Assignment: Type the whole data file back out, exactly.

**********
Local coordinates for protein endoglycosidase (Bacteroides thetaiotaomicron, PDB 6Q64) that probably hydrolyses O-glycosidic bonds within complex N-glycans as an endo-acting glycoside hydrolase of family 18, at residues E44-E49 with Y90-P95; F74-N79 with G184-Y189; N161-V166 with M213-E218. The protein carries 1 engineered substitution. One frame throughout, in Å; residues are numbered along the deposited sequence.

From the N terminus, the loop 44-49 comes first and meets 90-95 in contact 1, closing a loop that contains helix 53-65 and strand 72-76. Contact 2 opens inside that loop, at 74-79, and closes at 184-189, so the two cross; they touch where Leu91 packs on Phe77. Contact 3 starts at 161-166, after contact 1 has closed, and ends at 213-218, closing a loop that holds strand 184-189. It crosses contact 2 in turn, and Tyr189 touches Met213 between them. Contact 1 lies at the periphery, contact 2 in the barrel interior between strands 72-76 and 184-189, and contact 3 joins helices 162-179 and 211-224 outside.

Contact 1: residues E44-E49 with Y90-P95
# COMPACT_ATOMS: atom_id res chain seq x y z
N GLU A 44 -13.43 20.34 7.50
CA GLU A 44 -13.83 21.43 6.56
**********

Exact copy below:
Local coordinates for protein endoglycosidase (Bacteroides thetaiotaomicron, PDB 6Q64) that probably hydrolyses O-glycosidic bonds within complex N-glycans as an endo-acting glycoside hydrolase of family 18, at residues E44-E49 with Y90-P95; F74-N79 with G184-Y189; N161-V166 with M213-E218. The protein carries 1 engineered substitution. One frame throughout, in Å; residues are numbered along the deposited sequence.

From the N terminus, the loop 44-49 comes first and meets 90-95 in contact 1, closing a loop that contains helix 53-65 and strand 72-76. Contact 2 opens inside that loop, at 74-79, and closes at 184-189, so the two cross; they touch where Leu91 packs on Phe77. Contact 3 starts at 161-166, after contact 1 has closed, and ends at 213-218, closing a loop that holds strand 184-189. It crosses contact 2 in turn, and Tyr189 touches Met213 between them. Contact 1 lies at the periphery, contact 2 in the barrel interior between strands 72-76 and 184-189, and contact 3 joins helices 162-179 and 211-224 outside.

Contact 1: residues E44-E49 with Y90-P95
# COMPACT_ATOMS: atom_id res chain seq x y z
N GLU A 44 -13.43 20.34 7.50
CA GLU A 44 -13.83 21.43 6.56